Murray: Australian Open as final career tournament?

 - Alex Sharp

The former world No.1 announced that he has been forced to call time on playing professional tennis due to persistent pain in his right hip.

Normally pre-tournament press conferences are pretty standard events, but Friday was an emotional occasion as three-time Grand Slam champion Andy Murray revealed he is set to retire at Wimbledon.

“Yeah, not great,” admitted the tearful former world No.1, who has battled a right hip injury and then surgery for the past 20 months.

Career nearing a close

“I’ve tried everything I could to get my hip feeling better. It hasn’t helped loads, I’m in a better place than I was six months ago, but I’m still in a lot of pain. It’s been tough.”

The realisation that his trophy laden 14-year career is nearing a close came during the off-season.

“In the middle of my training block back in December I spoke to my team, I told them that I can’t keep doing this, that I needed an end point, because I can’t keep playing with no idea when the pain will stop,” reflected Murray, who insists he will play his opening round against No.22 seed Roberto Bautista Agut in Melbourne.

“I told them (my team) that I’ll try and get through this until Wimbledon. That’s where I would like to stop playing, but I’m also not certain I’m able to do that.”

He can't head into battle

Regardless of when the final tournament arrives, Murray will depart playing professional tennis as legend.

Having worked relentlessly on and off the court, the 31-year-old already has two Wimbledon trophies and the 2012 US Open amongst 45 career titles. Remember this has been in the most physically demanding, most brutally competitive era of men’s tennis with the dominance of the ‘big four’.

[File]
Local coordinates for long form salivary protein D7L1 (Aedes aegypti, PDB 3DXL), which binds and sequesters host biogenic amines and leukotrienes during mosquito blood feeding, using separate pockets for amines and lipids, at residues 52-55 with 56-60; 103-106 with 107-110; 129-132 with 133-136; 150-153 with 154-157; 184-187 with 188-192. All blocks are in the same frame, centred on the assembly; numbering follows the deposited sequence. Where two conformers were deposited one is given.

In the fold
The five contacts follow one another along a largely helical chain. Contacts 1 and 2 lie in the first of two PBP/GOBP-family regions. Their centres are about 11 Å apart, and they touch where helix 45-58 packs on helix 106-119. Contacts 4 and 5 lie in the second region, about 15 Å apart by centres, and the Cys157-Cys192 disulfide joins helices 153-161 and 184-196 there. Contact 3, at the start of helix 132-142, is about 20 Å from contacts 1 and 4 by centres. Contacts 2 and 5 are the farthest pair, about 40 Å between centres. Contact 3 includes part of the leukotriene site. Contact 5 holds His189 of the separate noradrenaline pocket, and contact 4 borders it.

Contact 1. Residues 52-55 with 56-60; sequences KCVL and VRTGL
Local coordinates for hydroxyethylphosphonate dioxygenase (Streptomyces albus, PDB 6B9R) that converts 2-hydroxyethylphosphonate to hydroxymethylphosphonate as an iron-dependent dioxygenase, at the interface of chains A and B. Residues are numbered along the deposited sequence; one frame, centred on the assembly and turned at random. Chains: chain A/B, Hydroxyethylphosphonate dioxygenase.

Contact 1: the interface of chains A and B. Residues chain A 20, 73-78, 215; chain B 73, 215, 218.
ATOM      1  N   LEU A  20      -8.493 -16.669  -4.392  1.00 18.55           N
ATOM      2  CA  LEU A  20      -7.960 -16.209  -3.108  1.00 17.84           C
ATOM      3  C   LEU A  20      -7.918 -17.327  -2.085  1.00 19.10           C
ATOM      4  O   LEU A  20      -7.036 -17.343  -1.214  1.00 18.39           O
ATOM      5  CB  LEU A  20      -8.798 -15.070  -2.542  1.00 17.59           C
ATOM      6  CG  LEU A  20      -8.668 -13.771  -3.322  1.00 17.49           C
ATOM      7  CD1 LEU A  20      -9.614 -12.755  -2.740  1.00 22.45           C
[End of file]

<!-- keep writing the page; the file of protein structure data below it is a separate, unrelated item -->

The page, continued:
Add on top of that leading Team GB to Davis Cup glory in 2015, two Olympic gold medals, the 2016 ATP Finals and reaching the summit of the rankings too.

Murray reluctantly had surgery on his right hip in January 2018 and the 31-year-old has acknowledged he can’t head into battle with the ability he requires and desires.

It might be a final career tournament

“I can still play to a level, but not to a level that I’m happy at, but also it’s not just that. The pain is too much really,” continued the emotional Scot. “I don’t want to continue playing that way.”

For Murray it might be a final career tournament in Melbourne, “I think there is a chance of that for sure because I’m not sure I’m able to play through the pain for another four or five months,” added the 2016 Roland Garros finalist.

Like his success across the ATP tour, Murray has also shone on the Parisian clay at Roland Garros.

His Parisian debut as a teenager was a five-set tussle with local charge Gael Monfils in 2006, who edged the scoreboard 6-4 6-7(2) 1-6 6-2 6-1.

Significant moments

By 2009 Murray has reached the quarter-finals, falling to the firepower of Fernando Gonzalez in four sets.

The opening round in 2010 witnessed Murray overhaul a two-sets deficit facing French favourite Richard Gasquet in the first round.

Fast forward a year and Murray’s title pursuit was halted by the King of clay Rafael Nadal at the semi-final stage.

In 2014 another significant Murray moment in Paris was a gruelling 12-10 scoreline in the fifth set up against Philipp Kohlschreiber, en route to another semi-final run.

His 2015 semi-final showdown with Djokovic was a blockbuster, with Murray restoring parity from two sets down before the Serbian soared ahead 6-3 6-3 5-7 5-7 6-1 on Court Philipp Chatrier.

What a journey, what a player

However, it was 2016, the year he finished world No.1, when Murray really displayed his true champion qualities.

He navigated past the serving powerhouses of Ivo Karlovic and John Isner, toppled French hope Gasquet, before outmanoeuvring Stan Wawrinka 6-4 6-2 4-6 6-2 in a majestic match. Only perennial rival Djokovic could prevent Murray from lifting the La Coupe des Mousquetaires in the final.

What a journey and what a player.

It’s unclear whether Murray will play events between the Australian Open and Wimbledon, but for now it is time for the tennis and sporting world to sit back and reflect on a magnificent career by the gladiatorial Brit.